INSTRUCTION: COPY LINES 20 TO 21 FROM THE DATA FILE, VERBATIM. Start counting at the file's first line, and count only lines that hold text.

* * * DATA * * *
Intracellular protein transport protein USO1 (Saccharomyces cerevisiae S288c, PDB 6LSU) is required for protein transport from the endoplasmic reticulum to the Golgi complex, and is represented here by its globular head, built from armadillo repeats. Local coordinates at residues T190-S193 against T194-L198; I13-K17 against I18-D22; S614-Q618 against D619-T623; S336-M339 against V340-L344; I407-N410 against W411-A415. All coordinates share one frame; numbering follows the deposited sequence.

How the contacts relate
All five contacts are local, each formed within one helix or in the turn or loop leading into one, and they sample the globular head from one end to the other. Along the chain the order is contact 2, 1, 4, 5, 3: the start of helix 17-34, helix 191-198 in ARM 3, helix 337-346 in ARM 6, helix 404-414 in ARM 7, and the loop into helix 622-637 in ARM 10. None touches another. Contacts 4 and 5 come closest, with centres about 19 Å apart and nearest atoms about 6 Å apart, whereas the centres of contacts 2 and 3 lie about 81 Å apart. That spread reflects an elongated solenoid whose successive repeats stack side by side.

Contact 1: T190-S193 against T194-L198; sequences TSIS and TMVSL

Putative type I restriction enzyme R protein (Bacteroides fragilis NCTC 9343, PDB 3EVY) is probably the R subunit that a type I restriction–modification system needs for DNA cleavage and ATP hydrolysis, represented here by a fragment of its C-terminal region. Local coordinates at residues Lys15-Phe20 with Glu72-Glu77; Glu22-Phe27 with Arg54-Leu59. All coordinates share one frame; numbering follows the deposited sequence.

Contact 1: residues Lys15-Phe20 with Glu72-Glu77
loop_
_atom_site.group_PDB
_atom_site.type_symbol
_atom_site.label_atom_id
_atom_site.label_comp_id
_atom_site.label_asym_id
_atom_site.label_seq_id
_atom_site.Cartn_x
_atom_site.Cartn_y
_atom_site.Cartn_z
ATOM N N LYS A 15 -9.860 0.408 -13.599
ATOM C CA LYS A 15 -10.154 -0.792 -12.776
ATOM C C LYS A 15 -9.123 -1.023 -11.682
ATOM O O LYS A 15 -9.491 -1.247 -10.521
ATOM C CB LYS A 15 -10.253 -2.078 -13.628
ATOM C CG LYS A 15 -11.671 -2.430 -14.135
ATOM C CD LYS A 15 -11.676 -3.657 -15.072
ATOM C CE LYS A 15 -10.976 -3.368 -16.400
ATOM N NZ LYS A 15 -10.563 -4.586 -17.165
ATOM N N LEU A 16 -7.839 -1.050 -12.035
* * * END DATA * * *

ATOM O O LYS A 15 -9.491 -1.247 -10.521
ATOM C CB LYS A 15 -10.253 -2.078 -13.628